Stock market indexes ended the year at record highs – To call 2020 a year for Wall Street would be an understatement! The year started off with the lowest unemployment rate in 50 years and stock markets hitting record-high levels, but by March a once-in-a-century pandemic hit. As cases began to surge and hospitals become overwhelmed by a new virus that they had no experience in treating, state and local governments began issuing stay-at-home orders. That essentially shut down the U.S. economy. The virus was named COVID-19. As the economy shut down millions of workers were laid off. Within six weeks the unemployment rate went from a 50-year low of 3.5% to 14.7%, the highest rate since the Great Depression. Stock markets dropped 30% in one month. At the end of March, the federal government stepped in with the CARES Act that added $2.2 trillion in economic stimulus to the economy. The Federal Reserve dropped its key overnight rate to 0% and quickly began adding liquidity to the economy. Stocks rebounded and by August were once again reaching record highs. Retail sales also rebounded to pre-pandemic levels, and the real estate market surged, assisted by record-low mortgage rates. Price gains and housing sales numbers hit double-digit gains. In the final week of the year, two vaccines for COVID-19 had been approved for use, another $900 billion stimulus plan was signed into law that will be distributed in the first quarter of 2021, and all stock market indexes hit record highs. We enter 2021 with stocks at record highs, retail sales strong and the real estate market surging at historic levels. Unfortunately, at the same time, new COVID-19 cases are spiking, our hospitals are overwhelmed, healthcare workers are reaching a breaking point, unemployment remains high, and many people are suffering, which makes it difficult to explain the robust economic data and home sales. The Dow Jones Industrial Average ended the year at 30,606.48, up 7.2% from 28,538.44 at the close of 2019. The S&P 500 closed the year at 3,756.07, up 16.3% from 3,230.78 at the end of 2019. The NASDAQ closed at 12,888.28, up 43.6% from 8,972.60 on December 31, 2019.
U.S. Unemployment – The Bureau of Labor Statistics reported that the unemployment rate in November2020 was 6.7%, up from a 3.5%, a 50-year low, in December 2019. The country suffered massive layoffs after the pandemic began in March. The unemployment rate peaked in April at 14.7%, the highest rate since the Great Depression. April marked a 10.3% increase in the unemployment rate, the largest monthly increase in history. Fortunately, the unemployment rate has steadily worked its way down. It was 6.7% in November and experts expect it will be a similar rate in December. Those figures will be released Friday, January 8, 2021.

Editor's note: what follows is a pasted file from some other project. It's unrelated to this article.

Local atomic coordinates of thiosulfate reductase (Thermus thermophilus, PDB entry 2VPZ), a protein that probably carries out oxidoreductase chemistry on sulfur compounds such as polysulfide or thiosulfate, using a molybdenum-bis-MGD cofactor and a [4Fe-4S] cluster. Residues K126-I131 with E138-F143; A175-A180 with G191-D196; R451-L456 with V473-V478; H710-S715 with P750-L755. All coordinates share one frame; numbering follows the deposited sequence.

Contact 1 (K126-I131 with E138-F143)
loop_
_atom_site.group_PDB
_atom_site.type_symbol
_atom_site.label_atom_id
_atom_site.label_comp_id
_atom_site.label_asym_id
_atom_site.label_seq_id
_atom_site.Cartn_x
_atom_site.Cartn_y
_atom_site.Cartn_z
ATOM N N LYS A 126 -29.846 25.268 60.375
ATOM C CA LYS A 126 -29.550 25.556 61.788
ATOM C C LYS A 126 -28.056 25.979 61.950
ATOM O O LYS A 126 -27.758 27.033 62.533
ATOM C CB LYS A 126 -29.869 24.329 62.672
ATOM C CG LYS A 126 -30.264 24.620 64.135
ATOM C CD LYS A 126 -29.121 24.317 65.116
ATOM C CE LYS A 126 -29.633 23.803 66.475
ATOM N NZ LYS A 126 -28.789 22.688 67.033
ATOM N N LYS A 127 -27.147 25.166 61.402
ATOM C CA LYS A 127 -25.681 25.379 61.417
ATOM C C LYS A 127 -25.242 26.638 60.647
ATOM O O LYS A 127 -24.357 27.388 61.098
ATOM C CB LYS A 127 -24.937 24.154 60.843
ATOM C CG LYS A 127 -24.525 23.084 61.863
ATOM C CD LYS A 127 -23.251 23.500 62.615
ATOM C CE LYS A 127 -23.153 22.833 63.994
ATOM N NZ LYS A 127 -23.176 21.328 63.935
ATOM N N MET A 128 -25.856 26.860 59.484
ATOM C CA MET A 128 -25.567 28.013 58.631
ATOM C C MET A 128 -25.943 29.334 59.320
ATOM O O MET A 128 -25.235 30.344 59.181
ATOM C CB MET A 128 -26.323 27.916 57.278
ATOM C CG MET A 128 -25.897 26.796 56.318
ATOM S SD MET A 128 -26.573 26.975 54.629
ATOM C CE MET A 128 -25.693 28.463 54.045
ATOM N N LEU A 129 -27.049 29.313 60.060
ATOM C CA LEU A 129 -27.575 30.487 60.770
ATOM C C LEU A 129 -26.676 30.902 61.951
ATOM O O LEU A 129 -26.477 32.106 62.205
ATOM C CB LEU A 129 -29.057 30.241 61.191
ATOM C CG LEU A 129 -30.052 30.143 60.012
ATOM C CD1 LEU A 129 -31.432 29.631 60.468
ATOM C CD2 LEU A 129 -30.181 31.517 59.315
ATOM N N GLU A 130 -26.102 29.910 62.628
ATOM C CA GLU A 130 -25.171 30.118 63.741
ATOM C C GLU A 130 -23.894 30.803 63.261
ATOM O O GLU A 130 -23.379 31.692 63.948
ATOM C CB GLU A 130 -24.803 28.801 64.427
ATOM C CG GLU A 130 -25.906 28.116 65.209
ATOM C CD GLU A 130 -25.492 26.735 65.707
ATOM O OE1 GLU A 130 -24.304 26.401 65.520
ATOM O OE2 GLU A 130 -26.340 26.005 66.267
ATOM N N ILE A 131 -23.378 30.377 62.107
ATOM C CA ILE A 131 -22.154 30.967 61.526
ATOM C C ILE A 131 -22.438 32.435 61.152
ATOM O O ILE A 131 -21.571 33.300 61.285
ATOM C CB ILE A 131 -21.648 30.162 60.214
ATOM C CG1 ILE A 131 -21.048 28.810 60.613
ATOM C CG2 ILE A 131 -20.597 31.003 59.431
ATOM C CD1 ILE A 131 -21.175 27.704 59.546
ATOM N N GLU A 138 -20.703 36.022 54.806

U.S. Treasury Bond Yields dropped sharply in 2020 – The 10-year U.S. treasury bond yield closed the year at 0.93%, down from 1.92% On December 31, 2019. The 30-year treasury yield ended the year at 1.65%, down from 2.30% on Dec. 31, 2019. We watch bond yields because mortgage rates follow treasury bonds
Mortgage Rates dropped to historic lows in 2020 – The December 31, 2020, Freddie Mac Primary Mortgage Survey reported that the 30-year fixed-rate mortgage average was 2.67%, down from 3.72% on December 28, 2018. The 15-year fixed was 2.17%, down from 3.16% last December. The 5-year ARM was 2.71%, down from 3.46% at the close of 2019.
Home sales data is reported on the third week of each month for the previous month. These are November’s results.
U.S. existing home sales – The National Association of Realtors reported that existing home sales totaled 6.69 million on a seasonally-adjusted annualized rate. Year-over-year that marked a 25.8% increase over the 5.32 million units sold on a seasonally-adjusted annualized rate in November 2019. The median price also increased to 14.6% year-over-year to $310,800 from $271,300 last November. That marked the 105th straight month of year-over-year increases in the median price. The median price figure includes all housing types: single-family, condominiums, townhomes, and co-ops. Unsold housing inventory sits at an all-time low of a 2.3-month supply, down from a 2.5-month supply one year ago.
California existing home sales – The California Association of Realtors reported that existing, single-family home sales totaled 508,820 on an annualized basis in November. That represented a year-over-year increase of 26.3% from the number of homes sold in November 2019 when single-family home sales totaled 402,880 on an annualized basis. It was the first time that monthly home sales exceeded 500,000 units on an annualized basis in 11 years, and the most homes ever sold in November. Home sales are homes that closed escrow. Pending home sales are new contracts signed. Those are at near-record levels as well. The median price paid for a home in California was $699,000, up 18.5% from the median price last November. Inventory levels were lower than one year ago. There was just a 1.9-month supply of homes for sale in November, down from a 3.1-month supply one year ago. The current supply of homes was almost unchanged from September and October, as a record number of new listings were taken in November but sold quickly. Below please find a graph of regional statistics for Southern California.